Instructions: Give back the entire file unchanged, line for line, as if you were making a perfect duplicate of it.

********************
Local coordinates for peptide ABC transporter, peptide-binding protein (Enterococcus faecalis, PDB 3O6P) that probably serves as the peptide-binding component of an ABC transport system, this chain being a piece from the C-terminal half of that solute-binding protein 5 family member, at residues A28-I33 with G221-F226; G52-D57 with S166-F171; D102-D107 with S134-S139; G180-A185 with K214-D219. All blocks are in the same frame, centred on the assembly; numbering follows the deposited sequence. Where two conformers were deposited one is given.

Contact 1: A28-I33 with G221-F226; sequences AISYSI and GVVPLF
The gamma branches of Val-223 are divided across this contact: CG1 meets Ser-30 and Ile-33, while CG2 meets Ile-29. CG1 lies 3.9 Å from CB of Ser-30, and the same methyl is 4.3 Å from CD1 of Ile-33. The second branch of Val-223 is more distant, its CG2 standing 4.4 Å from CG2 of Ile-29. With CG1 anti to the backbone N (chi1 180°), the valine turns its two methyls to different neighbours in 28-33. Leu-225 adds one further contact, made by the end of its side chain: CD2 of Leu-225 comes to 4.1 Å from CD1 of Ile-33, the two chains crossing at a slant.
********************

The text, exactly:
Local coordinates for peptide ABC transporter, peptide-binding protein (Enterococcus faecalis, PDB 3O6P) that probably serves as the peptide-binding component of an ABC transport system, this chain being a piece from the C-terminal half of that solute-binding protein 5 family member, at residues A28-I33 with G221-F226; G52-D57 with S166-F171; D102-D107 with S134-S139; G180-A185 with K214-D219. All blocks are in the same frame, centred on the assembly; numbering follows the deposited sequence. Where two conformers were deposited one is given.

Contact 1: A28-I33 with G221-F226; sequences AISYSI and GVVPLF
The gamma branches of Val-223 are divided across this contact: CG1 meets Ser-30 and Ile-33, while CG2 meets Ile-29. CG1 lies 3.9 Å from CB of Ser-30, and the same methyl is 4.3 Å from CD1 of Ile-33. The second branch of Val-223 is more distant, its CG2 standing 4.4 Å from CG2 of Ile-29. With CG1 anti to the backbone N (chi1 180°), the valine turns its two methyls to different neighbours in 28-33. Leu-225 adds one further contact, made by the end of its side chain: CD2 of Leu-225 comes to 4.1 Å from CD1 of Ile-33, the two chains crossing at a slant.